Families issued Gold Star plates
November 11, 2009
Outside the crush of media and onlookers, Jeff Evans of Minden quietly went about getting a specialized license plate for his car Monday at the Department of Motor Vehicles on Wright Way.
The new plate is marked with a gold star to signify the loss of his father, Staff Sgt. Norman Evans, on Nov. 24, 1970, in Vietnam. Jeff was just 2 years old then and knows about his dad only from the stories his family has told him.
But he has carried his father’s loss with him every day. And when an American service member dies in service to his country, Jeff, now a parent, said he identifies mostly with the children left behind.
He said he will proudly display the license plate and talk to anyone who asks about it.
“I’ll take any opportunity to talk about my dad,” Evans, a Douglas High coach, said with a bittersweet grin. “This is one way I can honor him.”
Monday marked the first day the DMV issued Gold Star plates to the immediate families of U.S. service member killed in the line of duty.
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Greg Bolander of Virginia City was there to get his plate, too.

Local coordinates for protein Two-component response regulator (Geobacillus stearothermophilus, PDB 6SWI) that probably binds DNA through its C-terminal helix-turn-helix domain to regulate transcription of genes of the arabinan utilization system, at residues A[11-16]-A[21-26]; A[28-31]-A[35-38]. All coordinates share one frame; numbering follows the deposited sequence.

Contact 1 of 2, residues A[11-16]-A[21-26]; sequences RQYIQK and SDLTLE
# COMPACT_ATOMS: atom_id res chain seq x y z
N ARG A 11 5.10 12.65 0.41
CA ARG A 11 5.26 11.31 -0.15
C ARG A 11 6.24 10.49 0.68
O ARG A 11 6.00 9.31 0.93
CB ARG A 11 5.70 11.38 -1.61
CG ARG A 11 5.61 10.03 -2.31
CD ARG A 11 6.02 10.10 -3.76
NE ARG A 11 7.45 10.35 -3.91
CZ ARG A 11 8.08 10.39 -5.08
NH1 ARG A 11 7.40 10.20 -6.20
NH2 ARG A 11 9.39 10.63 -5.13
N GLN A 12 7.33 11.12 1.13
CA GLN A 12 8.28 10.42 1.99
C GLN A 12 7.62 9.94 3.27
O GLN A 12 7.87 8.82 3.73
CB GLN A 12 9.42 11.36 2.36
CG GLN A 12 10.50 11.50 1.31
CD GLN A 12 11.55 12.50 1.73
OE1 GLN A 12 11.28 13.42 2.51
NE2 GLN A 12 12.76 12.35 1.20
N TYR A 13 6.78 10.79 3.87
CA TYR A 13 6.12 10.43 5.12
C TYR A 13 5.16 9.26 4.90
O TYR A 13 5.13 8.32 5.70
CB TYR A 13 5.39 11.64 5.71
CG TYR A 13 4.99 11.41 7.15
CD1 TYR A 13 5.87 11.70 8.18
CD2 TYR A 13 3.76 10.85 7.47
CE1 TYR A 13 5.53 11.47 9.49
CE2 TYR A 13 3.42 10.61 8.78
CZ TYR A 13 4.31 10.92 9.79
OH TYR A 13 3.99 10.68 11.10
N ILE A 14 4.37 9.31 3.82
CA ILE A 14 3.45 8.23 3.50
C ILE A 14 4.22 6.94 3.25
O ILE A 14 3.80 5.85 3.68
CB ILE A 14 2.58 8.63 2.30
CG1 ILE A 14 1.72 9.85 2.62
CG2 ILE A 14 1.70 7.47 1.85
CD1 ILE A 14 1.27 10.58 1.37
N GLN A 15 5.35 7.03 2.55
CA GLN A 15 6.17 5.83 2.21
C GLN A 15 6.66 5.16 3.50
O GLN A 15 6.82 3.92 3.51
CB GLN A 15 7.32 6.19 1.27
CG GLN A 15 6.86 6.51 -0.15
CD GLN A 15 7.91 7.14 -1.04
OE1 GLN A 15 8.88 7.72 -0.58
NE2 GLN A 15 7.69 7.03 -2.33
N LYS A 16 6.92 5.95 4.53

His son, Staff Sgt. Bryan Bolander, 26, was on his fourth tour of duty in Baghdad when he was killed April 29, 2008, by an IED that struck his vehicle.
Bolander attended the event with his wife, Brenda, and stepson, Travis Thompson. Thompson held in his arms his 3-week-old daughter Trinity. Trinity won’t ever meet her Uncle Bryan, said Greg Bolander, but she’ll always share something with him – she was born Oct. 17, on Bryan’s birthday.
Roger Varela of Fernley said he didn’t know that the receipt of his plate would be an emotional one.
His son, Pfc. Alejandro Ray Varela, 19, was killed in Iraq on May 19, 2007.
As the DMV clerk typed his information into the computer, and Gov. Jim Gibbons looked on smiling, Varela repeatedly wiped at his eyes.
“I’m just very proud,” he said later. “This is such an honor.”
Founder of the Gold Star Families of Northern Nevada, Varela said he saw a California Gold Star plate and pushed for Nevada also to have one.
It was passed into law by the Legislature in July.
“It’s not just for my son. It’s for all of them,” said Varela. “From my heart, I feel that we’re honoring all the soldiers. All the soldiers died for their country.”
Sally Wiley of Gardnerville wore a pin on her shoulder with a photograph of Staff. Sgt. Sean Diamond. Underneath read the words, “My son. My hero.”
She also was instrumental in the passage of the bill that made the plates possible.
Diamond, 41, was killed on Feb. 15 in Iraq, just over a week before he was to return to the states.
He left behind a wife and four children. And an identical twin brother, his mother said.
“This (plate) has been a help in the sense of showing the respect and recognition and the gratitude,” she said, clutching her new plate. “It also shows how vulnerable we are.”